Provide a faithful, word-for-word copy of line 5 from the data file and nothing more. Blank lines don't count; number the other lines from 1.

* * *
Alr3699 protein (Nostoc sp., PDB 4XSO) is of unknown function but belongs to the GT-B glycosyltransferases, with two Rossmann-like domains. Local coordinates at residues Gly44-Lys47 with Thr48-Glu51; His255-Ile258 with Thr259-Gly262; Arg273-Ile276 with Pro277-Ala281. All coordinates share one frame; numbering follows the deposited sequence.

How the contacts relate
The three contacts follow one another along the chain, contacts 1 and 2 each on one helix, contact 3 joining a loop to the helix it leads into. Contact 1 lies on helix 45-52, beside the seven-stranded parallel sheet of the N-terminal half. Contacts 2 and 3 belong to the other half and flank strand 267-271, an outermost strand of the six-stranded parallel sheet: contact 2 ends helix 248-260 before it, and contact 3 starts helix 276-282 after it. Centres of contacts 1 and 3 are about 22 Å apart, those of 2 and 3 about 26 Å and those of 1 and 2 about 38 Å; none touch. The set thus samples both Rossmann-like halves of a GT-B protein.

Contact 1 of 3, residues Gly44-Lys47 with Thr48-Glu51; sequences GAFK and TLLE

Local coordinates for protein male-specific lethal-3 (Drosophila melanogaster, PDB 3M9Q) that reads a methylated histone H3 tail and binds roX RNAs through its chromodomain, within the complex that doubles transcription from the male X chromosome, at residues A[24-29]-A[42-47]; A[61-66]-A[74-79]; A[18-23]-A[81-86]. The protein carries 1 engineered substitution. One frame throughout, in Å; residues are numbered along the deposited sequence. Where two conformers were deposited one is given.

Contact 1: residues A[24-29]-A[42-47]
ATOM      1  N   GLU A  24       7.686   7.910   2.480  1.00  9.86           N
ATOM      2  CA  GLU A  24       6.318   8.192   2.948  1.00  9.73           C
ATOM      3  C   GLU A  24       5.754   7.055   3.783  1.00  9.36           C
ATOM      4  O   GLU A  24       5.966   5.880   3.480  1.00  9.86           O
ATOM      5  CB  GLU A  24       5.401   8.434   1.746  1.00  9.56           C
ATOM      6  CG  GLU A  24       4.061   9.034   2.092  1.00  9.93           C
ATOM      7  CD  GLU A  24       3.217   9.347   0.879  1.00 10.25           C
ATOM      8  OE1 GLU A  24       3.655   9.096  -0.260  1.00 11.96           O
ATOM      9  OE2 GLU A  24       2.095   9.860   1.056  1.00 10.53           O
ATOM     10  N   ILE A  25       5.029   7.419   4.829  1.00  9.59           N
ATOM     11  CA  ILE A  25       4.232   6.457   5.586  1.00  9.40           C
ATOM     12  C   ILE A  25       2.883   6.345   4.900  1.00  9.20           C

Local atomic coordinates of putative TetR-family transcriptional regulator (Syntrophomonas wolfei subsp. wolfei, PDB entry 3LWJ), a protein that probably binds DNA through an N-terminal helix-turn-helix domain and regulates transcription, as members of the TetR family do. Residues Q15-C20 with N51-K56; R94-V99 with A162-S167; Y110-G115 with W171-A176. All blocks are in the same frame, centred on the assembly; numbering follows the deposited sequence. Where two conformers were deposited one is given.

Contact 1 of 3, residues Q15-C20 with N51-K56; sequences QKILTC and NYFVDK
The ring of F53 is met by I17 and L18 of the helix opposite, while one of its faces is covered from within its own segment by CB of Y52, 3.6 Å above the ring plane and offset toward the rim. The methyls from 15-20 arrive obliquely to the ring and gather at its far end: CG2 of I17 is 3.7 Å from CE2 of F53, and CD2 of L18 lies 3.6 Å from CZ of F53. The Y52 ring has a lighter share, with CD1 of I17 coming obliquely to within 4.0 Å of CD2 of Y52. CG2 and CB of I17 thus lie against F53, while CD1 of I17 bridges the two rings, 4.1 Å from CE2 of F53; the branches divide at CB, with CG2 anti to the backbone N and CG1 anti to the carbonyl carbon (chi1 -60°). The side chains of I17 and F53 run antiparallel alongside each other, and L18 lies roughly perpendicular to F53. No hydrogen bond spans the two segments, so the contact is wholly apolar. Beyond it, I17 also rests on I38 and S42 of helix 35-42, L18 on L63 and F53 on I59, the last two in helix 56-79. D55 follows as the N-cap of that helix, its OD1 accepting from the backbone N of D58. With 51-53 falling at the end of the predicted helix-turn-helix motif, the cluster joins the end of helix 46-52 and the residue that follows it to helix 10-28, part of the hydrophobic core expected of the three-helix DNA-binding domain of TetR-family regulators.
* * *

Local coordinates for protein male-specific lethal-3 (Drosophila melanogaster, PDB 3M9Q) that reads a methylated histone H3 tail and binds roX RNAs through its chromodomain, within the complex that doubles transcription from the male X chromosome, at residues A[24-29]-A[42-47]; A[61-66]-A[74-79]; A[18-23]-A[81-86]. The protein carries 1 engineered substitution. One frame throughout, in Å; residues are numbered along the deposited sequence. Where two conformers were deposited one is given.